Violating school bus stop arm laws could get more expensive under a bill approved Monday by the House Transportation Finance Committee.
Rep. Dean Urdahl (R-Grove City) sponsors HF380 that would raise the minimum fine for failing to stop for a school bus that has activated its flashing lights and stop-arm from $300 to $500. The violation would remain a misdemeanor.
Representing the Minnesota School Bus Operators Association, Tom Keliher told the committee that during a recent one-day survey of Minnesota school bus drivers roughly 500 violations were reported. Urdahl said there are only around 300 convictions per year for violation of school bus stop-arm statutes.
“Raising the fine will, hopefully, raise the awareness,” Keliher said.
The bill has been referred to the House Ways and Means Committee. A companion, SF2202, sponsored by Sen. Dan Hall (R-Burnsville), awaits action by the Senate Transportation Finance and Policy Committee.
A previous version of the bill included language that would have prevented prosecutors and judges from lowering the fine as a part of any plea agreement. That stipulation was dropped over concerns expressed in an earlier committee hearing, Urdahl said.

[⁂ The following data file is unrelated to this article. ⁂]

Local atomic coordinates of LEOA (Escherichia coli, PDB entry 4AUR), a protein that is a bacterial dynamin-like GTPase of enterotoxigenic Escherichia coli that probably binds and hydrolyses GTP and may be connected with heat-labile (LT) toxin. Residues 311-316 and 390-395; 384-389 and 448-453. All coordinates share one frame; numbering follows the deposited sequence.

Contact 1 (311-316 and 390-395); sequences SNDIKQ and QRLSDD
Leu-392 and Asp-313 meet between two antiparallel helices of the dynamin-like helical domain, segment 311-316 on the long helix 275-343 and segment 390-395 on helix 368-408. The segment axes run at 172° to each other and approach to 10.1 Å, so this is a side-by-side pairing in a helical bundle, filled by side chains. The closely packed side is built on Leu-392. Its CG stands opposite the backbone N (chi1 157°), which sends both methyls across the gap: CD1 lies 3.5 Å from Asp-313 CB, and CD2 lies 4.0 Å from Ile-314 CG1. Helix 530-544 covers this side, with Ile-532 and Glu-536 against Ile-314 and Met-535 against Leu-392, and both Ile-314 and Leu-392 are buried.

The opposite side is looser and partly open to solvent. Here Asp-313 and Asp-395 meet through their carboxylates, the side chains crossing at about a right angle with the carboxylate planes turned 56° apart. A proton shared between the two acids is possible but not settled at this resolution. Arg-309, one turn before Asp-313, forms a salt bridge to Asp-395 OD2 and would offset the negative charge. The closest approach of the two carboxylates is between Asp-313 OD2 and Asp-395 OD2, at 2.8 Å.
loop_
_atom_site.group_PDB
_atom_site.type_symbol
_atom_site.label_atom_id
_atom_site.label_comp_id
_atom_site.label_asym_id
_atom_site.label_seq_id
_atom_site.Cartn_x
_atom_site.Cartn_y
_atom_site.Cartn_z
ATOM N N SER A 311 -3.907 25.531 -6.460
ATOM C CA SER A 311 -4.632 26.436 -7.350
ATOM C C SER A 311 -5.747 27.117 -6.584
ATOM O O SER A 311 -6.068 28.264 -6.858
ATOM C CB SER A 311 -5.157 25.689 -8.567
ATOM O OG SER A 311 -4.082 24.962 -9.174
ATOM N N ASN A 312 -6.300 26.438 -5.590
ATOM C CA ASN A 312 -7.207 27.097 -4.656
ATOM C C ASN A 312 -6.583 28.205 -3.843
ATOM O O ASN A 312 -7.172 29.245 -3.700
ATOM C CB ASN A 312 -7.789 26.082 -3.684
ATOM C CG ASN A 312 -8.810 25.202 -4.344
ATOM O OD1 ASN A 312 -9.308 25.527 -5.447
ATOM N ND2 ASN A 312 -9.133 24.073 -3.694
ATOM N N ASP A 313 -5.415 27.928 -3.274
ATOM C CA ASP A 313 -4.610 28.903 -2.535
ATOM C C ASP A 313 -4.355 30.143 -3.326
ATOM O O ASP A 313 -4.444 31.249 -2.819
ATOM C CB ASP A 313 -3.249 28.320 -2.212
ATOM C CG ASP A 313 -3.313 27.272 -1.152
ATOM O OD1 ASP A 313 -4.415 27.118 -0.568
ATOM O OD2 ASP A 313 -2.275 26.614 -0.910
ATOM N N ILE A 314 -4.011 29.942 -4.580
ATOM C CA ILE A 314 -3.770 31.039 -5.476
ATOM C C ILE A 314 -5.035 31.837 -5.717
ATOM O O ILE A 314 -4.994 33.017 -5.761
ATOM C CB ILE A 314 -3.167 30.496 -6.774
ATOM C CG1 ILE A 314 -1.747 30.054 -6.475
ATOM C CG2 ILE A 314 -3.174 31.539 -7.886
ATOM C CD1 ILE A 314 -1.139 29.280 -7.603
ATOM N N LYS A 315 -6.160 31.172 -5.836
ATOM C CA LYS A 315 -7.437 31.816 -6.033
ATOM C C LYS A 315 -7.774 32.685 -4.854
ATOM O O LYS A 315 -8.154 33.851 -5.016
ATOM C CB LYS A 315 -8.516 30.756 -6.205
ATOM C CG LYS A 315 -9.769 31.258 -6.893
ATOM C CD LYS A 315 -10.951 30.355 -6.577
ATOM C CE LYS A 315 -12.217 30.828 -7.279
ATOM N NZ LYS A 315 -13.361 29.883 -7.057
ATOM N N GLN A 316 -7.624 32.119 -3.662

“We couldn’t get the bill passed with that in there,” he said.
The Minnesota Supreme Court has ordered the Legislature and Gov. Mark Dayton to use mediation to resolve a funding dispute. In an opinion issued Friday, the court also ruled that Dayton’s use of the line-item veto to strip biennial funding for the Legislature was constitutional.
A Ramsey County judge on Wednesday ruled that Gov. Mark Dayton’s line-item veto of legislative funding violated the state’s constitution.
House and Senate leadership OK a resolution to seek outside legal representation in an effort to restore funding for the Legislature that Gov. Mark Dayton line-item vetoed earlier this week.
Day three of the 2017 special session saw lawmakers pass final omnibus bills to be sent to Gov. Mark Dayton, with weary House members wrapping up their work at 2:42 a.m. Friday following a week of long days — and nights — at the State Capitol.
Lawmakers on conference committees must sort through competing bills before finalizing a product to send to the governor.
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It was a day of selfies, swearings-in and standing ovations as the House opened the 2017-18 biennial session Tuesday.